September 7, 2011 at 1:02 pm , by Amelia Harnish
This week I’m filling in for Julie on our blogging project. Even though she’s on vacation in the sweltering (but still lovely) Dallas, Texas, I’m sure she’s still sticking with her Younger You habits. Are you?
I’ve been following along all month, so I’m happy I get to share. This week, we turn to the letter F, which I noticed stands for all four of our topics today: floss, phones, fat and friends. Okay, I cheated a little on the second one, but “the four F’s” sure makes our homework easy to remember this week!
THE MOUTH-BODY CONNECTION
You know you need to floss to keep your teeth healthy and your smile pretty. But did you know that the health of your gums could affect not only your mouth, but also the rest of your body? That’s right, recent research suggests periodontal disease—caused by an overgrowth of bacteria that leads to inflammation in your gums—can up your risk of heart disease, diabetes and respiratory problems. And to really rid your mouth of gunk, you have to get between the teeth with floss.
Showering, dealing with my hair and applying makeup takes up enough of my time in the morning, but there’s really no excuse to skip flossing at night. I’ve always flossed before bed. Oddly, this makes it easier for me to fall asleep—my mouth feels so clean! (Also, humble brag: I’ve never had a cavity. I think my commitment to flossing has a lot to do with it.) Instructions on how to floss, straight from the experts at the American Dental Association, found here.
My Blackberry is my life, so this one is difficult. I use it for everything from making calls to answering e-mails. I also don’t have an alarm clock, so I’m sad to admit that I’m one of those millennials that sleeps with her phone in her bed. But the risk is scary enough to make me re-think my habits. Even though the World Health Organization’s latest study on cell phone use and brain tumors was inconclusive, they still found enough evidence of possible harm to classify the devices as “possibly carcinogenic.” More studies need to be done, but it certainly wouldn’t hurt me to invest in an alarm clock and use the handsfree device that came with my phone. Experts say this should keep my exposure to any radiation at a minimum. (That’s me, above, chatting on my handsfree device. It doubles as headphones, often making me look like a crazy person while I talk and walk down New York City streets. Anything for my health!)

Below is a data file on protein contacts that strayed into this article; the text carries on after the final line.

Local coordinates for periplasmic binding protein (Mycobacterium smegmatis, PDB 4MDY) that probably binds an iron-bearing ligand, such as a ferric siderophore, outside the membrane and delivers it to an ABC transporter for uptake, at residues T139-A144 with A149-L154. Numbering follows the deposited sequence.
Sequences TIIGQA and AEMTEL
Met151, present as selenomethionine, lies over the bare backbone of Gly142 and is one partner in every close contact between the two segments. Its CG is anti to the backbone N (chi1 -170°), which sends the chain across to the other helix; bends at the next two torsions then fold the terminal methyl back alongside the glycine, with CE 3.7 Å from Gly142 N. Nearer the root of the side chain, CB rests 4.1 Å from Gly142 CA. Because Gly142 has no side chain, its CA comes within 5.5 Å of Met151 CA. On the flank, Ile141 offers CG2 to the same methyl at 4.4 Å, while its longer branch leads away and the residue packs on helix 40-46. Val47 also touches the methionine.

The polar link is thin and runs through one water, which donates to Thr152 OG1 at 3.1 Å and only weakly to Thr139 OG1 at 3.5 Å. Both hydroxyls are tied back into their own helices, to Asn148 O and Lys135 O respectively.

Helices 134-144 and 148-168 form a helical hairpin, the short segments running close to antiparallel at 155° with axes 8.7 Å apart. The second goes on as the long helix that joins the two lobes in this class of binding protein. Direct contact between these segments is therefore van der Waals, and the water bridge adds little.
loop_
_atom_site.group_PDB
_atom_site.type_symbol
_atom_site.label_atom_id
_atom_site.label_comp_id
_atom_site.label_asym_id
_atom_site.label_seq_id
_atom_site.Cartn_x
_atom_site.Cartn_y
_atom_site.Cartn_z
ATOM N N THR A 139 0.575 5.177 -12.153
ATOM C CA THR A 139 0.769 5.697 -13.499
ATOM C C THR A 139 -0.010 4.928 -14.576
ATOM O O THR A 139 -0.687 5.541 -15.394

Read on for the next two F’s.
February 24, 2010 at 2:49 pm , by Emily Chau
Is it OK to be fat?
It’s not a trick question. The answer isn’t as obvious as it seems.
A couple of weeks ago, I got to watch a taping of a Nightline Face-Off that tackled this very issue. Moderated by Good Morning America news anchor Juju Chang, the debate pitted Marianne Kirby, blogger and advocate for the fat acceptance movement, and Crystal Renn, the highest-paid plus-size model, against Meme Roth, president of the National Action Against Obesity and Kim Bensen, author of Finally Thin. It was a heated discussion, to say the least, and their conversation touched on everything from fat-phobia to anorexia, and from genetics to yo-yo dieting. Watch the show here.
But back to the question at hand: Is it OK to be fat? I think we have to first look at what do we mean by “OK”? (Is it healthy to be fat? Is it somehow morally or socially wrong to be fat, and therefore okay to discriminate against those who are?) Second, how are we defining “fat”? (Waist size? Percentage body fat? BMI?)
However, let’s put semantics aside and look at the science. On the one hand: People who are overweight tend to live longer than their skinnier counterparts, according to McGill researchers. On the other hand: Living longer isn’t much of an advantage if your quality of life is compromised. We also know that being overweight or obese (as defined by BMI) increases your odds for diabetes, heart disease, high cholesterol, arthritis, sleep apnea and more. On the one hand: You can be fit and fat. Half of overweight people and one-third of obese people still have healthy cholesterol and blood pressure levels, says a 2008 study in the Archives of Internal Medicine. Meanwhile, a quarter of normal-weight individuals were found to have two risk factors for heart disease. On the other hand: It’s better to be fit and trim than fit and fat. Active women with normal BMI have a lower risk of developing coronary heart disease than those who exercise and are overweight, says another study in the Archives of Internal Medicine.
So what do you think? Are Americans fat-phobic? Is it okay to be fat?
Photo (left to right): Emily Chau, Marianne Kirby, Juju Chang, Kim Bensen, Meme Roth